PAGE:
17. The apparatus according to claim 16 wherein the fitting is built with a material having binding energy EK of K and L electrons that is approximately ⅓ of the energy of impinging electrons.

18. The apparatus according to claim 17 wherein the fitting is tungsten.

19. The apparatus according to claim 1 wherein the gantry includes a base containing the capacitor bank and the fast switches.

Description:

The present invention refers to an apparatus for the production of electron beams and X-ray beams for interstitial and intra-operatory radiation therapy, more commonly named IORT (Intre Operative Radio Therapy). More specifically, the invention refers to an apparatus IORT using a Plasma Focus type of machine, coupled to an electron guide which conveys the beam directly to the tissue to be treated with a low-energy, extremely high dose rate of electron or photonic X-ray irradiation.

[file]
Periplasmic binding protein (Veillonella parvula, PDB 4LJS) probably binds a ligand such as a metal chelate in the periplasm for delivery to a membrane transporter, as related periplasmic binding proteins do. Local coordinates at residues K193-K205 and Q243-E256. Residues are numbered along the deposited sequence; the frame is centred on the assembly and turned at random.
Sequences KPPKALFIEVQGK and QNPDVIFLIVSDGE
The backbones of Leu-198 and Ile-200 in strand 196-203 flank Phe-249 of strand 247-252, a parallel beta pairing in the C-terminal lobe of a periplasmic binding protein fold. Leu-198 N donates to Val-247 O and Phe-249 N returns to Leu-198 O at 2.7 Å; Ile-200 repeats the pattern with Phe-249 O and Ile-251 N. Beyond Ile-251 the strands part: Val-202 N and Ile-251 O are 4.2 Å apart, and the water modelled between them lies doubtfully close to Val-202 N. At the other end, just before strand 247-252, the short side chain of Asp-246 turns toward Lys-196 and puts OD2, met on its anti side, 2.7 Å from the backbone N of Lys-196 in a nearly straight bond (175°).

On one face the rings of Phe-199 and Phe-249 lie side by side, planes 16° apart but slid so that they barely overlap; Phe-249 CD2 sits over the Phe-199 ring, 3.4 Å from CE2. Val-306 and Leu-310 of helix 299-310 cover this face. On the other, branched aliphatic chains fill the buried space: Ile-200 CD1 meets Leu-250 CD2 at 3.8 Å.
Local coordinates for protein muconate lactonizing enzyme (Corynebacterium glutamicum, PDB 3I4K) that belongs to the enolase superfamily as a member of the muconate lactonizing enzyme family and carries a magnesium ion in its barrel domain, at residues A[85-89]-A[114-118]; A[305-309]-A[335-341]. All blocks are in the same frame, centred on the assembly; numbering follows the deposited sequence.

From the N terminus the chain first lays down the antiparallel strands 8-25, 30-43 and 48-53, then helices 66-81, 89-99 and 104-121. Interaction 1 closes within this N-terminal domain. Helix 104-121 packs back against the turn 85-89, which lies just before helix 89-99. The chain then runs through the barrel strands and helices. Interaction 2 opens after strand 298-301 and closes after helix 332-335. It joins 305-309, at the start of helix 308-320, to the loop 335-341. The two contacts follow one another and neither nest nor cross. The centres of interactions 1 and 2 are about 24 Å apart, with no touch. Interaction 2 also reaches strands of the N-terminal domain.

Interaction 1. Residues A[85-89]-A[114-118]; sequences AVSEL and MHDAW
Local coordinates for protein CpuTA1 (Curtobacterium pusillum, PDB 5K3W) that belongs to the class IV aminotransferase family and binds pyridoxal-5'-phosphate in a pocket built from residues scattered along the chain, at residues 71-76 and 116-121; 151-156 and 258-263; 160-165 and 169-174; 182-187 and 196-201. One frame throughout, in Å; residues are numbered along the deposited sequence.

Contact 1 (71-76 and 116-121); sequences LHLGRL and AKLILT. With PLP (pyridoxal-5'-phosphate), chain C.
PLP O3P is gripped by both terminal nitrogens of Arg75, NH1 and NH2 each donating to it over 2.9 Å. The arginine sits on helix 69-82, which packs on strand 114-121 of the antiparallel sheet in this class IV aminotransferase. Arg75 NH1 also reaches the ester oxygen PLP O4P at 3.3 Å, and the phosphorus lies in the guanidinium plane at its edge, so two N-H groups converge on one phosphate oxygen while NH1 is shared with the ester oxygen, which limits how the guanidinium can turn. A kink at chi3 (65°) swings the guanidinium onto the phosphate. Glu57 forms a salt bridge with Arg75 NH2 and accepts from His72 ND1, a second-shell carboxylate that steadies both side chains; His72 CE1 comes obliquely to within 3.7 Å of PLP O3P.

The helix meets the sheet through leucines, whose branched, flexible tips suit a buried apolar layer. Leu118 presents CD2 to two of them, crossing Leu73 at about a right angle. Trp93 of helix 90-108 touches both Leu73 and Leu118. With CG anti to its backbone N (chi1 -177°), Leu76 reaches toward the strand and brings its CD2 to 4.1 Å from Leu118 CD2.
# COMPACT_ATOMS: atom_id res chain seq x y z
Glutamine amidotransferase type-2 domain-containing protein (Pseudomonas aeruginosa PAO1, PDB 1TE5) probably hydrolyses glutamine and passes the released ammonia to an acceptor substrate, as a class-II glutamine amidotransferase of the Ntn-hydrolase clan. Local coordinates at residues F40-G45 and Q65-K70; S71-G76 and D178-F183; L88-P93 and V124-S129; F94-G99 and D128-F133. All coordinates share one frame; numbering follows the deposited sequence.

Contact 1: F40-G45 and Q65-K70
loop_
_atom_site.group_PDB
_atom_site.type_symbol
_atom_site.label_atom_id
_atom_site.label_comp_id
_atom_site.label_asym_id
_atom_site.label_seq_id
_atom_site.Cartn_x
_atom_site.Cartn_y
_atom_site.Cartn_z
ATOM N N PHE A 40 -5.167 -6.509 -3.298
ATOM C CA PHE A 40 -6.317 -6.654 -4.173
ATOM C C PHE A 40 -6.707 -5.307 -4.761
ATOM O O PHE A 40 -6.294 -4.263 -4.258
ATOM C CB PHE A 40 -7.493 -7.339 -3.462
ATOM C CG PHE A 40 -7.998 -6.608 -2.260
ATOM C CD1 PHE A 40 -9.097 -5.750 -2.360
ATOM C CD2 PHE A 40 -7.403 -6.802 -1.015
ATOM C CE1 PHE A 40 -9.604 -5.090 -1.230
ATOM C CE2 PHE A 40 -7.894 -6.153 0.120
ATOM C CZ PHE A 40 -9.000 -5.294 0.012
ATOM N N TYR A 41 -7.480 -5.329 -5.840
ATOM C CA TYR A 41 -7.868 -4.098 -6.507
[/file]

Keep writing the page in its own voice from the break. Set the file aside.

Plasma Focus machines of the Mather type (J W Mather, in: Methods of experimental physics, Vol. 9, Part B. Plasma Physics, Eds. RH Lovberg and HR Griem—Academic Press, New York, 1971—chapter 55) are known to be capable of generating, accelerating and confining plasma, which, under appropriate operating conditions, gives rise to thermonuclear reactions producing radiation and nuclides and/or other sub-atomic particles.

This kind of machine, particular in characteristics and performances, is described in the Italian Patent Application VE2004A000038 filed on Oct. 21, 2004 in the names of Marco SUMINI, Agostino TARTARI, Domiziano MOSTACCI, concerning an apparatus for endogenous production of radioisotopes, particularly for Positive Electron Tomography.